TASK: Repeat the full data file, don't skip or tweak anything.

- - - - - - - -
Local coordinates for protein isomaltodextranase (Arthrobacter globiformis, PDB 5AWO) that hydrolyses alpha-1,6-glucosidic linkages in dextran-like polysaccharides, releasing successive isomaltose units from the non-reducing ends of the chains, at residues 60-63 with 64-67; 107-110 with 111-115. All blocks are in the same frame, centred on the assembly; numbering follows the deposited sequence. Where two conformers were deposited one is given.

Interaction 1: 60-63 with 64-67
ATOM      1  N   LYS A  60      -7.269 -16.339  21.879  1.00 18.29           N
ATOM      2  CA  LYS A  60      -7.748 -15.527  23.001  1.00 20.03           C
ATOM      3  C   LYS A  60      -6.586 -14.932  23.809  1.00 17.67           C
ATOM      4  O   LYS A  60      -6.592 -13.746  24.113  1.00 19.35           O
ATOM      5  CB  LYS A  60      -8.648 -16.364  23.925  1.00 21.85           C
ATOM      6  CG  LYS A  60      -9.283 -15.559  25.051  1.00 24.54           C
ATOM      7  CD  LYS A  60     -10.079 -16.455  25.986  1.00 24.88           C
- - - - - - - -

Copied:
Local coordinates for protein isomaltodextranase (Arthrobacter globiformis, PDB 5AWO) that hydrolyses alpha-1,6-glucosidic linkages in dextran-like polysaccharides, releasing successive isomaltose units from the non-reducing ends of the chains, at residues 60-63 with 64-67; 107-110 with 111-115. All blocks are in the same frame, centred on the assembly; numbering follows the deposited sequence. Where two conformers were deposited one is given.

Interaction 1: 60-63 with 64-67
ATOM      1  N   LYS A  60      -7.269 -16.339  21.879  1.00 18.29           N
ATOM      2  CA  LYS A  60      -7.748 -15.527  23.001  1.00 20.03           C
ATOM      3  C   LYS A  60      -6.586 -14.932  23.809  1.00 17.67           C
ATOM      4  O   LYS A  60      -6.592 -13.746  24.113  1.00 19.35           O
ATOM      5  CB  LYS A  60      -8.648 -16.364  23.925  1.00 21.85           C
ATOM      6  CG  LYS A  60      -9.283 -15.559  25.051  1.00 24.54           C
ATOM      7  CD  LYS A  60     -10.079 -16.455  25.986  1.00 24.88           C